Forty years to the day since destroyer HMS Antrim entered San Carlos Water to start the landing operations to retake the Falklands Islands, a day-long free seminar at the National Museum of the Royal Navy in Portsmouth will see members of the ship’s company join together to share their memories of events – with members of the public encouraged to come along.
Defence analyst Rear Admiral Chris Parry, who was flight observer in Antrim’s Wessex helicopter, will lead the event on Saturday, May 21 and place the ship’s role in the context of the wider war.
The event will also include a discussion, a performance by the Royal Marines Association Concert Band and a streamed talk: The Falklands Myth and Memory, a tri-service examination of The Falklands Conflict, chaired by TV and radio presenter Caroline Wyatt.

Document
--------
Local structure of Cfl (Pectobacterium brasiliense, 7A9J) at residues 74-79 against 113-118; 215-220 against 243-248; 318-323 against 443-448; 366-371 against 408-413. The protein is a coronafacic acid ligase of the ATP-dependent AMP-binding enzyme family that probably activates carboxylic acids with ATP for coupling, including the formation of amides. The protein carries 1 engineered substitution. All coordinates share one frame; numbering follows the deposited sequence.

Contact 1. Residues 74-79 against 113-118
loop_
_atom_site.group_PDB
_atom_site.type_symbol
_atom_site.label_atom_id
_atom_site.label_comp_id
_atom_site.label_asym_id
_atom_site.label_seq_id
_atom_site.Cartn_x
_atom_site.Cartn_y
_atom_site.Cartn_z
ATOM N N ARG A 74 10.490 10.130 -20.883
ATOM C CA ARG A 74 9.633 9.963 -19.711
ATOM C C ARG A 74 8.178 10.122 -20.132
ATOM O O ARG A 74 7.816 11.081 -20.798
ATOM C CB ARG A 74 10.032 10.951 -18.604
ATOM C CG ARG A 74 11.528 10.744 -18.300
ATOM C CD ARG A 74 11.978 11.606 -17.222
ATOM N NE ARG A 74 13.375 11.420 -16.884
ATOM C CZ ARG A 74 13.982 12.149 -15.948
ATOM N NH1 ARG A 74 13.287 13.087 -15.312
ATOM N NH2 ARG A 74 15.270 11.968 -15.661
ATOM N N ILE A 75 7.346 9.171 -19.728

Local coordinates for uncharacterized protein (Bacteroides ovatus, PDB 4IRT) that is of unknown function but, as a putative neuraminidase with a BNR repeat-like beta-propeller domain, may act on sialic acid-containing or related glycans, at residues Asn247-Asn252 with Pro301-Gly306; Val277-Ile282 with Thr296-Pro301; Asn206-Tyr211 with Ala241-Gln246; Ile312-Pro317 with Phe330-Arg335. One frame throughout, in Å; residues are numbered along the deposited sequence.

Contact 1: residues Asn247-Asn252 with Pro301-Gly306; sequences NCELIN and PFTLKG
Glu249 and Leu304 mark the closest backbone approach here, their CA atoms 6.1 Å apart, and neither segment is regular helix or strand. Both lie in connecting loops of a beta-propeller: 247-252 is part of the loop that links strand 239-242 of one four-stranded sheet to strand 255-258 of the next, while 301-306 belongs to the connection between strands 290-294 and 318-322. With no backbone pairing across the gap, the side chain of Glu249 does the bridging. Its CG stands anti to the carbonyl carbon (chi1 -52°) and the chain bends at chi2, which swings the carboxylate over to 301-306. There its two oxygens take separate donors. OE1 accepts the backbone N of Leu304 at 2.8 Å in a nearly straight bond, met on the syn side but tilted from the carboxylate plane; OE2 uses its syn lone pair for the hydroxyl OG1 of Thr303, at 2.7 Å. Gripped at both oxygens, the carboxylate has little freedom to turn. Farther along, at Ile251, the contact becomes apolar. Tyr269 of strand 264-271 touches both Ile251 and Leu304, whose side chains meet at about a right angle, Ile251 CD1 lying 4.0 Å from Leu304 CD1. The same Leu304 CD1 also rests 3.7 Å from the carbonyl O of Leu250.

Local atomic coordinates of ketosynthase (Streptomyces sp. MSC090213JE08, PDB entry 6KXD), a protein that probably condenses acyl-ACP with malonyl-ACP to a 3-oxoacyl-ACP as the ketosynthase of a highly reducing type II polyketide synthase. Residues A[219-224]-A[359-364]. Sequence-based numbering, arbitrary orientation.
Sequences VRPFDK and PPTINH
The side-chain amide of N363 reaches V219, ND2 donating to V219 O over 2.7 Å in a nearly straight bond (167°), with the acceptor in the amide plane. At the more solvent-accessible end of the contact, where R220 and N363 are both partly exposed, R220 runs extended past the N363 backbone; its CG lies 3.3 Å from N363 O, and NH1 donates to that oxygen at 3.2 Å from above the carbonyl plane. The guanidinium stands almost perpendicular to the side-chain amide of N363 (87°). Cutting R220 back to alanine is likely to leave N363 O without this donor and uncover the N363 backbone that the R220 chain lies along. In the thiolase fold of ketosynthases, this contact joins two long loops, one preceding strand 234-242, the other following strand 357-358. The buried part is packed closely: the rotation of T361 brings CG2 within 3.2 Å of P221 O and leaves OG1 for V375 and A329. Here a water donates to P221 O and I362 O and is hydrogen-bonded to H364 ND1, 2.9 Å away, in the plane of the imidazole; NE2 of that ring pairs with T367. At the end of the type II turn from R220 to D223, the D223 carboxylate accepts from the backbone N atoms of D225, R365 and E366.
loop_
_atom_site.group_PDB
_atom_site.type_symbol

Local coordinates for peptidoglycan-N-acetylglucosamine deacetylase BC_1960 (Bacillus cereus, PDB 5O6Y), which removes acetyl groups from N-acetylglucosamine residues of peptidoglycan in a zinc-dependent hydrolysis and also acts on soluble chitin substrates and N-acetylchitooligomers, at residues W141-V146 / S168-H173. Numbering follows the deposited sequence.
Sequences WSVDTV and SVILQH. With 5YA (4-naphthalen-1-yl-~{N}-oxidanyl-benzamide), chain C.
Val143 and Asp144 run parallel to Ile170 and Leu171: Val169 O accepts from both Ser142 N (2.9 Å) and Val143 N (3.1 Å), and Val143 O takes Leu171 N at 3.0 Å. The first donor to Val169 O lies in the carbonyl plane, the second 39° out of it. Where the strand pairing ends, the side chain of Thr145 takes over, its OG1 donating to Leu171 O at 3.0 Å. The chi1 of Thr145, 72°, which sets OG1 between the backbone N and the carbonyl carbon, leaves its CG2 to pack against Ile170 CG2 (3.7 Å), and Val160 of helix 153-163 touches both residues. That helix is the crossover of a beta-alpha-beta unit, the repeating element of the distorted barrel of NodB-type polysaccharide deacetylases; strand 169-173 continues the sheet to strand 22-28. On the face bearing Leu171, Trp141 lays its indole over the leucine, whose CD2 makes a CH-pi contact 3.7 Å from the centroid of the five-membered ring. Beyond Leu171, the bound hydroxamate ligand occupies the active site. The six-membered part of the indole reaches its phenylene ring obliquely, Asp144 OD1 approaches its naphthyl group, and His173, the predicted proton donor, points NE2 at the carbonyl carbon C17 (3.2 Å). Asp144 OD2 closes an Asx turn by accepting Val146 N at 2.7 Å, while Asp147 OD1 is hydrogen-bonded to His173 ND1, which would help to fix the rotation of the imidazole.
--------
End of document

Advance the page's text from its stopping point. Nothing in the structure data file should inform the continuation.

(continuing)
HMS Antrim can make claim to be the Royal Navy ship with the most intense and impactful Falklands War.
Through a deployment of 121 days – with 110 spent at sea - Antrim steamed over 20,000 miles, overcoming multiple enemy threats and the challenges of planning, logistics, refuelling and repair.
SEE ALSO: Headlines from May 11, 1982
As head of the Task Group for ‘Operation Paraquet’ – the re-capture of the island of South Georgia - Antrim, and her Wessex helicopter led the first-ever helicopter-only sinking of a submarine, the Santa Fe, and the landing of forces who forced the Argentinian surrender.
By May 20 Antrim was deploying special forces at Fanning Head to start the landing operations to retake the Falklands Islands.
The days spent in ‘bomb alley’ which followed were well-named when the ship was hit by a 1,000lb bomb which did not explode; it was removed after 10 hours and, ‘dropped gently into the sea on leaving Falklands Sound.’
To register for free tickets to the event only please visit bit.ly/3sofG43.
And for more information visit historicdockyard.co.uk.
Tickets will not give access to any of the historic ships and museums at Portsmouth Historic Dockyard.